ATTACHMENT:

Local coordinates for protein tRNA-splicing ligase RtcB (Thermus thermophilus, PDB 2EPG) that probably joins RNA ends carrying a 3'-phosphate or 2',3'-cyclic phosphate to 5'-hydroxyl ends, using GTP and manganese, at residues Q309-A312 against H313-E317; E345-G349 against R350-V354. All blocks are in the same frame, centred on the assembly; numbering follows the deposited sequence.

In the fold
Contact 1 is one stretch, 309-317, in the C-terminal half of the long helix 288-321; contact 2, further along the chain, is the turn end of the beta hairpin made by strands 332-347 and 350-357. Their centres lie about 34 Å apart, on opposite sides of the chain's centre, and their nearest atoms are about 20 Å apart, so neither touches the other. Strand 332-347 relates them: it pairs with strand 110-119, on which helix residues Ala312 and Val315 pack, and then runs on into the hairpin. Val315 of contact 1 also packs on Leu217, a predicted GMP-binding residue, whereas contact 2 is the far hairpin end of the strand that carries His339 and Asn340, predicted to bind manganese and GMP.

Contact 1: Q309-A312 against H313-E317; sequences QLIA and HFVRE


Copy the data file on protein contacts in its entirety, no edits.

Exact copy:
Local coordinates for protein tRNA-splicing ligase RtcB (Thermus thermophilus, PDB 2EPG) that probably joins RNA ends carrying a 3'-phosphate or 2',3'-cyclic phosphate to 5'-hydroxyl ends, using GTP and manganese, at residues Q309-A312 against H313-E317; E345-G349 against R350-V354. All blocks are in the same frame, centred on the assembly; numbering follows the deposited sequence.

In the fold
Contact 1 is one stretch, 309-317, in the C-terminal half of the long helix 288-321; contact 2, further along the chain, is the turn end of the beta hairpin made by strands 332-347 and 350-357. Their centres lie about 34 Å apart, on opposite sides of the chain's centre, and their nearest atoms are about 20 Å apart, so neither touches the other. Strand 332-347 relates them: it pairs with strand 110-119, on which helix residues Ala312 and Val315 pack, and then runs on into the hairpin. Val315 of contact 1 also packs on Leu217, a predicted GMP-binding residue, whereas contact 2 is the far hairpin end of the strand that carries His339 and Asn340, predicted to bind manganese and GMP.

Contact 1: Q309-A312 against H313-E317; sequences QLIA and HFVRE